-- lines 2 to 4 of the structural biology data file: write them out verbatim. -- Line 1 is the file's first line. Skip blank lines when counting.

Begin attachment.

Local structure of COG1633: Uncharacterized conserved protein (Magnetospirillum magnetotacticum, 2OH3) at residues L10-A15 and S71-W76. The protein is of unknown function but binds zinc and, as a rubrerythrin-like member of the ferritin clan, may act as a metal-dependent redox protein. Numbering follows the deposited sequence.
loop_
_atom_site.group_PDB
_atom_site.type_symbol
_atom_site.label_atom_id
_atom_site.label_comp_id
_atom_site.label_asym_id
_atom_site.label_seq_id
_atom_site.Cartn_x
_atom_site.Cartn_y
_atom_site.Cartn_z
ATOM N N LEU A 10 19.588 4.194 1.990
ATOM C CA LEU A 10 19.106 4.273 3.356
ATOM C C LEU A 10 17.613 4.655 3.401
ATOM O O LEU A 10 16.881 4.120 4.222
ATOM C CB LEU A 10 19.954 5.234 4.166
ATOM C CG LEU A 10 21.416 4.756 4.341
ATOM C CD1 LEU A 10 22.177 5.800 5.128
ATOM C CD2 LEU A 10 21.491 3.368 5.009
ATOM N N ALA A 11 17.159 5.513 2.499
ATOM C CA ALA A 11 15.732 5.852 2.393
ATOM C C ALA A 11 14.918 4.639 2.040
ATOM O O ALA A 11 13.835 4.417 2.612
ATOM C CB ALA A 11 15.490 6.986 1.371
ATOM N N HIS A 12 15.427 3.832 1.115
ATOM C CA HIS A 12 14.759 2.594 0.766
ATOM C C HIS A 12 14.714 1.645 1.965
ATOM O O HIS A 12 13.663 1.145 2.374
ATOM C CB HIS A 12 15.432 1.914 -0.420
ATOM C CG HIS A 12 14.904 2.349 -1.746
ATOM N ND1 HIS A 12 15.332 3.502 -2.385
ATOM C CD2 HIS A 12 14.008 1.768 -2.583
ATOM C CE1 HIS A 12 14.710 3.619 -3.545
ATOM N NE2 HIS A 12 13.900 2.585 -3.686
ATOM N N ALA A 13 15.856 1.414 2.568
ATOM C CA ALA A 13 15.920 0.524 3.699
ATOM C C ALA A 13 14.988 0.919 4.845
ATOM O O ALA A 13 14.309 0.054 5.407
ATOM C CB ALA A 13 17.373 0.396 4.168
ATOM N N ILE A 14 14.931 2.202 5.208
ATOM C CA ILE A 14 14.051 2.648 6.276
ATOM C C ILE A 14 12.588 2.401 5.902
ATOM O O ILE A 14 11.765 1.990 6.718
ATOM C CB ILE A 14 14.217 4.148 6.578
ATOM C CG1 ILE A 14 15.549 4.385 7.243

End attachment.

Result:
loop_
_atom_site.group_PDB
_atom_site.type_symbol